10. By referring to the aforesaid order, the learned Public Prosecutor would contend that notwithstanding the above direction, on 15.11.2019 at about 00.15 am when the dead body of Manivasagam was brought to the burial ground, the appellant and the other co-detenue Kala, one Lakshmi, Wife of Salivaganam, Salivaganam, Son of Kuppusamy and their son Sudhakar have formed an unlawful assembly and raised slogans against the Government. Even though the Revenue Inspector by name Kannan requested the appellant and others not to raise any such slogan against the Government, they refused to give any heed. In connection with this incident, the Village Administrative Officer, K.N. Pudur, Kadayampatti Taluk, Salem District has given a complaint against the appellant and others based on which a case in Crime No. 14 of 2020 was registered against the appellant and five others for the offences punishable under Sections 188, 120B, 121, 121A, 124A of the Indian Penal Code and Sections 10, 13, 15 and 18 of the Unlawful Activities (Prevention) Act, 1987. Therefore, the learned Public Prosecutor would vehemently contend that the appellant failed to adhere to the parole conditions imposed by this Court and therefore, if the appellant is let on bail, she will abscond and she could not be secured again. It is also submitted that the appellant is not residing in the address as stated in the appeal and that she had left the address shown in the appeal 20 years back. Further, the appellant has no ration card, Voter Identity Card or any other proof to show her address and therefore, there is every likelihood of the appellant absconding, besides indulging in unlawful activities along with the banned terrorist organisation - CPI (Maoist) and therefore, the learned Public Prosecutor would pray for dismissal of this appeal.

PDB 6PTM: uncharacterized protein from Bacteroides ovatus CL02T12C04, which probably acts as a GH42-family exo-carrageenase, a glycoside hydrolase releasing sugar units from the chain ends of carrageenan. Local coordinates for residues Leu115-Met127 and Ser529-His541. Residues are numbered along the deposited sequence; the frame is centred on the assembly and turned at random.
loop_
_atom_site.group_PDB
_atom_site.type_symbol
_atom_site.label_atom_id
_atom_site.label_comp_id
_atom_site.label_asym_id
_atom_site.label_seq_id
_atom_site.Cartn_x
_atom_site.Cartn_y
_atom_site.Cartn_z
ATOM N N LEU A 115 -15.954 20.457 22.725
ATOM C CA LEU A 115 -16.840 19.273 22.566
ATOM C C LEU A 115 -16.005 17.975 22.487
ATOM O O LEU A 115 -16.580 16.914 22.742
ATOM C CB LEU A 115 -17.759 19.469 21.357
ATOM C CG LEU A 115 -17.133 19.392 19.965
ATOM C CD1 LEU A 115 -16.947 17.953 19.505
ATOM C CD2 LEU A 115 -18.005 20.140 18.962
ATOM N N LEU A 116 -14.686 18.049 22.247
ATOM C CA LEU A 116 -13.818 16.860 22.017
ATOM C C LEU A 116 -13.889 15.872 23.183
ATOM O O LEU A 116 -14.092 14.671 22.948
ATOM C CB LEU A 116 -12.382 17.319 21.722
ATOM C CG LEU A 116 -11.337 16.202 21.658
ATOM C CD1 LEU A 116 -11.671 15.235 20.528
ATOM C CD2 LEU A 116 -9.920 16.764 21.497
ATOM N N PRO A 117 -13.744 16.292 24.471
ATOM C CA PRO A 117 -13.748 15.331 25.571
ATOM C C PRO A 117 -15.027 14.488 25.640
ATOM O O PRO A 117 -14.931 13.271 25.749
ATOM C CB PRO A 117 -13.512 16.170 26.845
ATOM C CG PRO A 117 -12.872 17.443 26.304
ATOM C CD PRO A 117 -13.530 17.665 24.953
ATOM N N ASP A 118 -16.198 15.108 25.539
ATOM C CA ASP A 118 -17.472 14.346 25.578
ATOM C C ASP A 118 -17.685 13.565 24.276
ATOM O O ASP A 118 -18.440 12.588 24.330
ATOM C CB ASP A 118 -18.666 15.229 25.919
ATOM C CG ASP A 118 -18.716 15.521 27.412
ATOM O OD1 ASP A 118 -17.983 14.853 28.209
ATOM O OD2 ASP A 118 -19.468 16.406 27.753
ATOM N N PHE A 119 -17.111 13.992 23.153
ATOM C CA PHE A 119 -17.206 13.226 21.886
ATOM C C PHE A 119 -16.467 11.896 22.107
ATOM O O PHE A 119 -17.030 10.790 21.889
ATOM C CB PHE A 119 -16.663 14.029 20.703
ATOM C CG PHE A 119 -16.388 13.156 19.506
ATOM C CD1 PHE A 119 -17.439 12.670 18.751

11. We have heard the counsel for both sides and perused the materials placed on record. The appellant was arrayed as Accused No.29 in S.C. No. 5 of 2003 on the file of the learned Special Court under the Prevention of Terrorism Act, 2002 corresponding to Crime No. 1004, 1005, 1006 and 434 of 2002. The above said Crime numbers relate to an alleged incident that took place on 24.11.2002 in which the appellant and others are alleged to have taken arms training in a mango grove. On 24.11.2002, there was also an exchange of fire when the police party attempted to apprehend the appellant and others. However, only few of the accused could be nabbed on 24.11.2002 and the appellant and others escaped. It is stated that since the appellant could not be secured for a long time, the case against the appellant was split up. The investigation agency have also obtained an order declaring the appellant as absconding as contemplated under Section 82 of the Code of Criminal Procedure. It is also stated that the Government issued G.O. (Ms) No.21 dated 06.01.2005 announcing cash reward of Rs.2 lakhs to those who may provide useful information or clue leading to the arrest of the absconding arrest in the case. Ultimately, on 21.07.2016, the appellant was arrested in Karur along with one another accused by name Kala. Thus, in connection with the case registered in the year 2002, after fourteen years, the appellant was secured and from 21.07.2016, she is undergoing incarceration.